Keywords:monitoring, eruption, ash fall, ultrasonic, Sakurajima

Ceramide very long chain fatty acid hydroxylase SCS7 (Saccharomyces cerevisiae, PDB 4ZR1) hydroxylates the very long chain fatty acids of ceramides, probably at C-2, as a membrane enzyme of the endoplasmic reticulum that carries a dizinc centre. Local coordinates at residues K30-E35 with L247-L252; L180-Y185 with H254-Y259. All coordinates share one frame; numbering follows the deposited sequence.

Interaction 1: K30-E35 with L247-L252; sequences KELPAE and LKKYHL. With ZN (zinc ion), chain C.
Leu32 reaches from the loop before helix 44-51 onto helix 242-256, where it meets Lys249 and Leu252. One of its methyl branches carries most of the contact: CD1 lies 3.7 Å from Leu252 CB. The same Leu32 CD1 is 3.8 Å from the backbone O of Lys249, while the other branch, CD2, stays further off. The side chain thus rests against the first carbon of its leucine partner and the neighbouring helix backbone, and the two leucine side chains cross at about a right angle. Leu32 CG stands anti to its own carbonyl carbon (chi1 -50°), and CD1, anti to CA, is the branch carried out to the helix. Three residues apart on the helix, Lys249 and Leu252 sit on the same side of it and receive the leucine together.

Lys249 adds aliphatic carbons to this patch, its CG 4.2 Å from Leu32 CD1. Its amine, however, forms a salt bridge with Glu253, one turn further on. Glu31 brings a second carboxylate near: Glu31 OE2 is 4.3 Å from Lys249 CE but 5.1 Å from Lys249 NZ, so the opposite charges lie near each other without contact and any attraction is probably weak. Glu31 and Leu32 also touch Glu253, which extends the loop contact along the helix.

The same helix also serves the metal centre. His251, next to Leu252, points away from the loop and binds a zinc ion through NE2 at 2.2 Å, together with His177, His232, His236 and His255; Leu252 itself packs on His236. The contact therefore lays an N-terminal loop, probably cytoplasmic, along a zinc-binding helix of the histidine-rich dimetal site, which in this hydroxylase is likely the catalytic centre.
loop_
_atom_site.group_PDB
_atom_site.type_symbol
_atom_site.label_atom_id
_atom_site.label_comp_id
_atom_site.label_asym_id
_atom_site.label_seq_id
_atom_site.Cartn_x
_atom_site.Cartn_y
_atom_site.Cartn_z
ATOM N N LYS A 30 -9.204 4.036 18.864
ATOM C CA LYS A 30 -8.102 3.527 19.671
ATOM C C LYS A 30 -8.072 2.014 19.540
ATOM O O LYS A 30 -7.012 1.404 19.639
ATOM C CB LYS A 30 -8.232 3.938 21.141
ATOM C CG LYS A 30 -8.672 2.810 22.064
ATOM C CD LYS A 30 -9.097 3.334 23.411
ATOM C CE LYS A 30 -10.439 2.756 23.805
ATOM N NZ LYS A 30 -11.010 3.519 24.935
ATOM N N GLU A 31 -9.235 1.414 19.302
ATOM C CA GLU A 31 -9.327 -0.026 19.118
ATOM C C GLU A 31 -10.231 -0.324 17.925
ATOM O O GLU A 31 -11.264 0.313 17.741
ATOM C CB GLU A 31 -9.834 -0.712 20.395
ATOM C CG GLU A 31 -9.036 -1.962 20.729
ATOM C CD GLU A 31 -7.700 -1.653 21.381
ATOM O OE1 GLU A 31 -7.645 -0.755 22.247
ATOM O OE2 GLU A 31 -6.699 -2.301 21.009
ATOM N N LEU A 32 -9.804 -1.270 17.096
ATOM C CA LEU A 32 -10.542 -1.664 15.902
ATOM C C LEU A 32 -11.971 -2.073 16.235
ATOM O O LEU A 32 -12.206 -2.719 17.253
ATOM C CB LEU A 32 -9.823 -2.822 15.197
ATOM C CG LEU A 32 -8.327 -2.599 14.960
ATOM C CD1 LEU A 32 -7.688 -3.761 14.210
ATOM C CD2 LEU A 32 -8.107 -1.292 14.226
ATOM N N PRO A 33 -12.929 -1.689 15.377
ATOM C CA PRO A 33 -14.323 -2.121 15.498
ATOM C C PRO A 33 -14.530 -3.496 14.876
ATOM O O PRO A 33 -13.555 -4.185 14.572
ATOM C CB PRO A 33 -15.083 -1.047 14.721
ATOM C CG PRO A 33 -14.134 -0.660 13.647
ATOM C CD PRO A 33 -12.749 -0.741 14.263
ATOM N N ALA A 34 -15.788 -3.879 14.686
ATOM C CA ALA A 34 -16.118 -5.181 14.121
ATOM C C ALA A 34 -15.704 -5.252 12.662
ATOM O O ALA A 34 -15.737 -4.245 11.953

We developed revised unmanned facility to detect pyroclastic fall deposit since the 2011 eruption of Kirishima Shinmoedake and Sakurajima volcanoes. Our goal is to develop a method to obtain the semi-real time information of pyroclastic fall phenomena to contribute eruption forecasting and to advance high precision reconstruction of the sequence of the past eruptions from their deposits. Our revised system is named "Futteru-kai (kai means ash in Japanese)" consists of ultrasonic distance probe, load cell, and network camera supplied by 12 volts battery with solar panel. Electric equipment are packed within waterproof vessel to protect sulfuric gas invasion. Testing was performed at Sakurajima Arimura from January 2015 to March 2016. Load cell shows large variance depending on temperature with negative correlation. Ultrasonic distance probe showed stable value slightly diminishing which suggests deposition of pyroclastic fall deposits on measuring surface. Minor outlying results several times larger than actual value or over-range were also observed. Two centimeters of diminishing distance between the probe and the surface is well coincided with actual measured distance. We are now preparing to dispatch next volcano where major ash fall eruption is expected.